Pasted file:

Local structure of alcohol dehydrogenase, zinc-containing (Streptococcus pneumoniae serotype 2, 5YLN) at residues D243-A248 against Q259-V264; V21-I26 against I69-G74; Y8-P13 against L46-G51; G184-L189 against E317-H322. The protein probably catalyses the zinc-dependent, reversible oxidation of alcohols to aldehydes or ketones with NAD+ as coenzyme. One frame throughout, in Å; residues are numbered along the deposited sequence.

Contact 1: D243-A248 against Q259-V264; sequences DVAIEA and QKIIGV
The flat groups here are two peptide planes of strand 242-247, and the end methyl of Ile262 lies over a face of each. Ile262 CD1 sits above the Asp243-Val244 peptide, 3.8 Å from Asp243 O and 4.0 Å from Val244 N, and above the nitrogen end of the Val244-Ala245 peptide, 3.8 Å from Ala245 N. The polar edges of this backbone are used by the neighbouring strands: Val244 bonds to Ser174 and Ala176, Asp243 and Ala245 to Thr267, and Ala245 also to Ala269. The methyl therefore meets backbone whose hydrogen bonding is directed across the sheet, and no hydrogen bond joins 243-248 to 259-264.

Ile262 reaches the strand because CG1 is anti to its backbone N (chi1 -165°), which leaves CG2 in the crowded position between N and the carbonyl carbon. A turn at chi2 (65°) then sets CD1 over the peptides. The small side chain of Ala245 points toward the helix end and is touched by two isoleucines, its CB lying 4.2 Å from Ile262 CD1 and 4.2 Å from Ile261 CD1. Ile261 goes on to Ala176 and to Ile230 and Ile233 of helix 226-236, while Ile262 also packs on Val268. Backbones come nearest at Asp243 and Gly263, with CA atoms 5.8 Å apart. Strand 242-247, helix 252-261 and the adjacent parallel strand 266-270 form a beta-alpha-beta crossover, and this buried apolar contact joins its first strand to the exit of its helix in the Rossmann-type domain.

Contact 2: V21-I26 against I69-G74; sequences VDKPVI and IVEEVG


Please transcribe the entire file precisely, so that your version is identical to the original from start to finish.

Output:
Local structure of alcohol dehydrogenase, zinc-containing (Streptococcus pneumoniae serotype 2, 5YLN) at residues D243-A248 against Q259-V264; V21-I26 against I69-G74; Y8-P13 against L46-G51; G184-L189 against E317-H322. The protein probably catalyses the zinc-dependent, reversible oxidation of alcohols to aldehydes or ketones with NAD+ as coenzyme. One frame throughout, in Å; residues are numbered along the deposited sequence.

Contact 1: D243-A248 against Q259-V264; sequences DVAIEA and QKIIGV
The flat groups here are two peptide planes of strand 242-247, and the end methyl of Ile262 lies over a face of each. Ile262 CD1 sits above the Asp243-Val244 peptide, 3.8 Å from Asp243 O and 4.0 Å from Val244 N, and above the nitrogen end of the Val244-Ala245 peptide, 3.8 Å from Ala245 N. The polar edges of this backbone are used by the neighbouring strands: Val244 bonds to Ser174 and Ala176, Asp243 and Ala245 to Thr267, and Ala245 also to Ala269. The methyl therefore meets backbone whose hydrogen bonding is directed across the sheet, and no hydrogen bond joins 243-248 to 259-264.

Ile262 reaches the strand because CG1 is anti to its backbone N (chi1 -165°), which leaves CG2 in the crowded position between N and the carbonyl carbon. A turn at chi2 (65°) then sets CD1 over the peptides. The small side chain of Ala245 points toward the helix end and is touched by two isoleucines, its CB lying 4.2 Å from Ile262 CD1 and 4.2 Å from Ile261 CD1. Ile261 goes on to Ala176 and to Ile230 and Ile233 of helix 226-236, while Ile262 also packs on Val268. Backbones come nearest at Asp243 and Gly263, with CA atoms 5.8 Å apart. Strand 242-247, helix 252-261 and the adjacent parallel strand 266-270 form a beta-alpha-beta crossover, and this buried apolar contact joins its first strand to the exit of its helix in the Rossmann-type domain.

Contact 2: V21-I26 against I69-G74; sequences VDKPVI and IVEEVG